Peer-Reviewed Journal Details
Mandatory Fields
Claassen, C. A.,Yip, P. S.,Corcoran, P.,Bossarte, R. M.,Lawrence, B. A.,Currier, G. W.
2010
June
National suicide rates a century after Durkheim: do we know enough to estimate error?
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40
33
193
223193
Durkheim's nineteenth-century analysis of national suicide rates dismissed prior concerns about mortality data fidelity. Over the intervening century, however, evidence documenting various types of error in suicide data has only mounted, and surprising levels of such error continue to be routinely uncovered. Yet the annual suicide rate remains the most widely used population-level suicide metric today. After reviewing the unique sources of bias incurred during stages of suicide data collection and concatenation, we propose a model designed to uniformly estimate error in future studies. A standardized method of error estimation uniformly applied to mortality data could produce data capable of promoting high quality analyses of cross-national research questions.Durkheim's nineteenth-century analysis of national suicide rates dismissed prior concerns about mortality data fidelity. Over the intervening century, however, evidence documenting various types of error in suicide data has only mounted, and surprising levels of such error continue to be routinely uncovered. Yet the annual suicide rate remains the most widely used population-level suicide metric today. After reviewing the unique sources of bias incurred during stages of suicide data collection and concatenation, we propose a model designed to uniformly estimate error in future studies. A standardized method of error estimation uniformly applied to mortality data could produce data capable of promoting high quality analyses of cross-national research questions.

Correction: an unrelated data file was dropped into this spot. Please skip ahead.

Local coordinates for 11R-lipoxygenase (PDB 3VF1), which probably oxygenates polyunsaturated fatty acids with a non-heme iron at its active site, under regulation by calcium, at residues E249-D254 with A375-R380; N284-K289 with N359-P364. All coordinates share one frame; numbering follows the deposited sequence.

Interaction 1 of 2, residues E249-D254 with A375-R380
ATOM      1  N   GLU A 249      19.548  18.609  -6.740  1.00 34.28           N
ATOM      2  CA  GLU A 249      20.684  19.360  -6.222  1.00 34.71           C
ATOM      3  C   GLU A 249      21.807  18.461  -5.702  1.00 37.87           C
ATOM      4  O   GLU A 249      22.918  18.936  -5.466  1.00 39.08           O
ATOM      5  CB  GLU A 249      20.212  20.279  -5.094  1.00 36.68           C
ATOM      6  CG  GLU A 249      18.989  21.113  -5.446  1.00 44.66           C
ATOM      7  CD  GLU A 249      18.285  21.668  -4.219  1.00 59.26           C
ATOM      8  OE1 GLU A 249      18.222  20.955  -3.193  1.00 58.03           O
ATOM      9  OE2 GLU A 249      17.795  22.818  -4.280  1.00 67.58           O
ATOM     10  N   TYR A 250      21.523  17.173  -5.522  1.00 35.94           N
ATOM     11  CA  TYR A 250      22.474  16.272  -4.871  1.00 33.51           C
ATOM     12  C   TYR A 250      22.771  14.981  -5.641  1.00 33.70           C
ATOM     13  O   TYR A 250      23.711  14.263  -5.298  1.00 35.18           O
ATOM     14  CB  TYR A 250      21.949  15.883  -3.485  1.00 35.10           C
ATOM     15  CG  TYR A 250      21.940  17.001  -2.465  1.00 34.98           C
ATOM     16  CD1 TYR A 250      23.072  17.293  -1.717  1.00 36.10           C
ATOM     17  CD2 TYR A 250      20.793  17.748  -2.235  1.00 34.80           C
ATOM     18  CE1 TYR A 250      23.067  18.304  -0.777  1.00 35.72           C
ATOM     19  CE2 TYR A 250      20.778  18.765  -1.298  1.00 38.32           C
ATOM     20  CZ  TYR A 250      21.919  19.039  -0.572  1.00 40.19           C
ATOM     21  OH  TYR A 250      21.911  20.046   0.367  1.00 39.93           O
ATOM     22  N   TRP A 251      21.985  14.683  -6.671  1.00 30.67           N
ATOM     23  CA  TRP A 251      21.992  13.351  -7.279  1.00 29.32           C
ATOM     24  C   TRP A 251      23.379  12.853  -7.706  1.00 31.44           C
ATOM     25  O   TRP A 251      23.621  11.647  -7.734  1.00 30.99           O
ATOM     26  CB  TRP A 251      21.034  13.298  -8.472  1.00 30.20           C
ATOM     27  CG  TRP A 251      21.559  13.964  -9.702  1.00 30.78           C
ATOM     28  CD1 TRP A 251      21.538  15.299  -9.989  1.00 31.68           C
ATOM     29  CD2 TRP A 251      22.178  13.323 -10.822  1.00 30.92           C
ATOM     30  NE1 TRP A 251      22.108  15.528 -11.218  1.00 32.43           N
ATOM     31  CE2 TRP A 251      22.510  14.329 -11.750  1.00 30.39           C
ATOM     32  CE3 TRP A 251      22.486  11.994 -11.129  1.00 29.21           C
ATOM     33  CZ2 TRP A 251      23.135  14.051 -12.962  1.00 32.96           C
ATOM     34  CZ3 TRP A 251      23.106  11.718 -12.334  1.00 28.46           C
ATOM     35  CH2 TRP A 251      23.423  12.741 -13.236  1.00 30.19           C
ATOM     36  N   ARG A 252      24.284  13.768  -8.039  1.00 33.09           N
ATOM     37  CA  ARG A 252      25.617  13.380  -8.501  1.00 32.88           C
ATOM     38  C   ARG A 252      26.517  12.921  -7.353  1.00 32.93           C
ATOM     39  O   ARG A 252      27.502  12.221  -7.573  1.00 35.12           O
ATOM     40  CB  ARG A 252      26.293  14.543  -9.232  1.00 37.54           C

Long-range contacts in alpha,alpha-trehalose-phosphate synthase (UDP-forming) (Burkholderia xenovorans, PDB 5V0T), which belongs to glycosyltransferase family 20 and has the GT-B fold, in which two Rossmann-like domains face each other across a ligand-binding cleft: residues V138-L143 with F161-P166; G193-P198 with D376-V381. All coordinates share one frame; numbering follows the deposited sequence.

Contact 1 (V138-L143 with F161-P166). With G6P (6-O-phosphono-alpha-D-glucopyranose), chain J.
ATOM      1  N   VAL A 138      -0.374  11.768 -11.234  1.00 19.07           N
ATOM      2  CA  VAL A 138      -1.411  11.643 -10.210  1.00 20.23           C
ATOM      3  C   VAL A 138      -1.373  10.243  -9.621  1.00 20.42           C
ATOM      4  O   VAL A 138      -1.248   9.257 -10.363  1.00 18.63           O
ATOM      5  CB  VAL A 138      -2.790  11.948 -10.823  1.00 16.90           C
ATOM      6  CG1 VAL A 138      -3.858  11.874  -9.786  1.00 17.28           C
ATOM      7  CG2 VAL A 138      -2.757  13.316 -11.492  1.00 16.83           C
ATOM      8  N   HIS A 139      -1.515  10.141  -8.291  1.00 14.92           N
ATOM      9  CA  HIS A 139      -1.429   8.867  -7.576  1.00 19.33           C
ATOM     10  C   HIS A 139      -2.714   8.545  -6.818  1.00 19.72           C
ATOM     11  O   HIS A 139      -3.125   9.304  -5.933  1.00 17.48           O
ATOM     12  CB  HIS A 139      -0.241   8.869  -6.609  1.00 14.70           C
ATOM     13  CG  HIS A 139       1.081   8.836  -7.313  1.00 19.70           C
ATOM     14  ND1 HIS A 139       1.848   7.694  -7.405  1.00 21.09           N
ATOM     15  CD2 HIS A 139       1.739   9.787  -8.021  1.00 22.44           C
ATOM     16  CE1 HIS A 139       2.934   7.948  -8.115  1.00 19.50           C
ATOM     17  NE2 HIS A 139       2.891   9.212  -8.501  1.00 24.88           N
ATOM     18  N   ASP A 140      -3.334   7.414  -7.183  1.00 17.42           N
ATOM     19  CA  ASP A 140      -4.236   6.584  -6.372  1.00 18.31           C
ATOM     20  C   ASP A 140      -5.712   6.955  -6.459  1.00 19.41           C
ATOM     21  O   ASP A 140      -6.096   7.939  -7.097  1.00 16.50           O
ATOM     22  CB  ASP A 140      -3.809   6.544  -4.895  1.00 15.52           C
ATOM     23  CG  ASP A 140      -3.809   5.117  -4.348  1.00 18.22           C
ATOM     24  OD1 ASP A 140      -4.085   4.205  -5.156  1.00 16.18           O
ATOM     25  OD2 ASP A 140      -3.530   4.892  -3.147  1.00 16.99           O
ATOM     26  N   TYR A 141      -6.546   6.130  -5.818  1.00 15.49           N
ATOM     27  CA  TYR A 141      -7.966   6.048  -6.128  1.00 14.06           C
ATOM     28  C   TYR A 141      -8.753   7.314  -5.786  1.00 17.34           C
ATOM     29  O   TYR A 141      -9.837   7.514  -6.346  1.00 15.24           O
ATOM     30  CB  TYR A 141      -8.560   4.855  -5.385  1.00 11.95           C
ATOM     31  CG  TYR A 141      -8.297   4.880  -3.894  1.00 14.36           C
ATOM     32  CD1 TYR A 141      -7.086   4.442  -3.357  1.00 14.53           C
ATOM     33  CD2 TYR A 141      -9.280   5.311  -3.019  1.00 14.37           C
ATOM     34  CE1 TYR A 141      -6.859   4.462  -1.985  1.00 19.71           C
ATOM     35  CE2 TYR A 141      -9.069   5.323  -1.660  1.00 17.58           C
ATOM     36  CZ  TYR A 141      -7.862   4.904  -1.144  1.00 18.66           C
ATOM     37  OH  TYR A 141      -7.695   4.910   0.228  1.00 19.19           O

1943-278X (Electronic) 03
http://www.ncbi.nlm.nih.gov/pubmed/20560743http://www.ncbi.nlm.nih.gov/pubmed/20560743
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